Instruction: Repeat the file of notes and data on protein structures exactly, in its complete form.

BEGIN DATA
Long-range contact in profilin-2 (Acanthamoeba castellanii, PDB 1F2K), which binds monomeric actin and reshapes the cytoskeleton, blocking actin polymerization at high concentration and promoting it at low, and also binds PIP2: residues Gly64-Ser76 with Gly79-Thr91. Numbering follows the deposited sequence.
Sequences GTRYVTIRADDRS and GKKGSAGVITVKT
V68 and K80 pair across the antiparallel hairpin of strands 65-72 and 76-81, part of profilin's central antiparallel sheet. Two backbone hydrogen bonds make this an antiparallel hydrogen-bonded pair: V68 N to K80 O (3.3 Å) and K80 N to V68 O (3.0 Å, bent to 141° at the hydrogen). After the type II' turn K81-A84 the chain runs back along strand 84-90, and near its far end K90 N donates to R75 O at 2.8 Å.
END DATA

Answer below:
Long-range contact in profilin-2 (Acanthamoeba castellanii, PDB 1F2K), which binds monomeric actin and reshapes the cytoskeleton, blocking actin polymerization at high concentration and promoting it at low, and also binds PIP2: residues Gly64-Ser76 with Gly79-Thr91. Numbering follows the deposited sequence.
Sequences GTRYVTIRADDRS and GKKGSAGVITVKT
V68 and K80 pair across the antiparallel hairpin of strands 65-72 and 76-81, part of profilin's central antiparallel sheet. Two backbone hydrogen bonds make this an antiparallel hydrogen-bonded pair: V68 N to K80 O (3.3 Å) and K80 N to V68 O (3.0 Å, bent to 141° at the hydrogen). After the type II' turn K81-A84 the chain runs back along strand 84-90, and near its far end K90 N donates to R75 O at 2.8 Å.